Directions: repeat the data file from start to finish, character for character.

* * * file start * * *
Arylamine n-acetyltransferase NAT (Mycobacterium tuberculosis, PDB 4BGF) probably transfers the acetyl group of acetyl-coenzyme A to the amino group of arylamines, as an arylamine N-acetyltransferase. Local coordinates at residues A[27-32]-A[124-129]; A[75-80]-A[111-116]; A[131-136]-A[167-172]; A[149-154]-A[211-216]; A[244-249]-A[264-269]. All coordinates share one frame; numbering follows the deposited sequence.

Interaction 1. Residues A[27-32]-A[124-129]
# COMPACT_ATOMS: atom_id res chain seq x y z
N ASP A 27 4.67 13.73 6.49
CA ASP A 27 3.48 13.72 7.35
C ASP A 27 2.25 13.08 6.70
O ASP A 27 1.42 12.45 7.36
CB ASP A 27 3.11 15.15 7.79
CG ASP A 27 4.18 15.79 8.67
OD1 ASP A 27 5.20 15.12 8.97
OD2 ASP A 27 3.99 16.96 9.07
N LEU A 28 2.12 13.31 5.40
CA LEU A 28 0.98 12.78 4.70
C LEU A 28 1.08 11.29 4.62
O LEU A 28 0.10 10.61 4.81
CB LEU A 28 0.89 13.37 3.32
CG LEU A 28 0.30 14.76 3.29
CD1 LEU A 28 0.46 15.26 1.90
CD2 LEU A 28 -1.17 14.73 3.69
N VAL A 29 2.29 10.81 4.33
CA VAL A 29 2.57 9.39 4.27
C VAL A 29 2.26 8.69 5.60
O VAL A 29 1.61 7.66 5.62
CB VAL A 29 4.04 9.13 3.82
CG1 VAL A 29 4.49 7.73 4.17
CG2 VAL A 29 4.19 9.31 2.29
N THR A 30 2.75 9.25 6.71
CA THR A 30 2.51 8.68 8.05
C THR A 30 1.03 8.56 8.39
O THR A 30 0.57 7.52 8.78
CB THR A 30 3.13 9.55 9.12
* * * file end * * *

Arylamine n-acetyltransferase NAT (Mycobacterium tuberculosis, PDB 4BGF) probably transfers the acetyl group of acetyl-coenzyme A to the amino group of arylamines, as an arylamine N-acetyltransferase. Local coordinates at residues A[27-32]-A[124-129]; A[75-80]-A[111-116]; A[131-136]-A[167-172]; A[149-154]-A[211-216]; A[244-249]-A[264-269]. All coordinates share one frame; numbering follows the deposited sequence.

Interaction 1. Residues A[27-32]-A[124-129]
# COMPACT_ATOMS: atom_id res chain seq x y z
N ASP A 27 4.67 13.73 6.49
CA ASP A 27 3.48 13.72 7.35
C ASP A 27 2.25 13.08 6.70
O ASP A 27 1.42 12.45 7.36
CB ASP A 27 3.11 15.15 7.79
CG ASP A 27 4.18 15.79 8.67
OD1 ASP A 27 5.20 15.12 8.97
OD2 ASP A 27 3.99 16.96 9.07
N LEU A 28 2.12 13.31 5.40
CA LEU A 28 0.98 12.78 4.70
C LEU A 28 1.08 11.29 4.62
O LEU A 28 0.10 10.61 4.81
CB LEU A 28 0.89 13.37 3.32
CG LEU A 28 0.30 14.76 3.29
CD1 LEU A 28 0.46 15.26 1.90
CD2 LEU A 28 -1.17 14.73 3.69
N VAL A 29 2.29 10.81 4.33
CA VAL A 29 2.57 9.39 4.27
C VAL A 29 2.26 8.69 5.60
O VAL A 29 1.61 7.66 5.62
CB VAL A 29 4.04 9.13 3.82
CG1 VAL A 29 4.49 7.73 4.17
CG2 VAL A 29 4.19 9.31 2.29
N THR A 30 2.75 9.25 6.71
CA THR A 30 2.51 8.68 8.05
C THR A 30 1.03 8.56 8.39
O THR A 30 0.57 7.52 8.78
CB THR A 30 3.13 9.55 9.12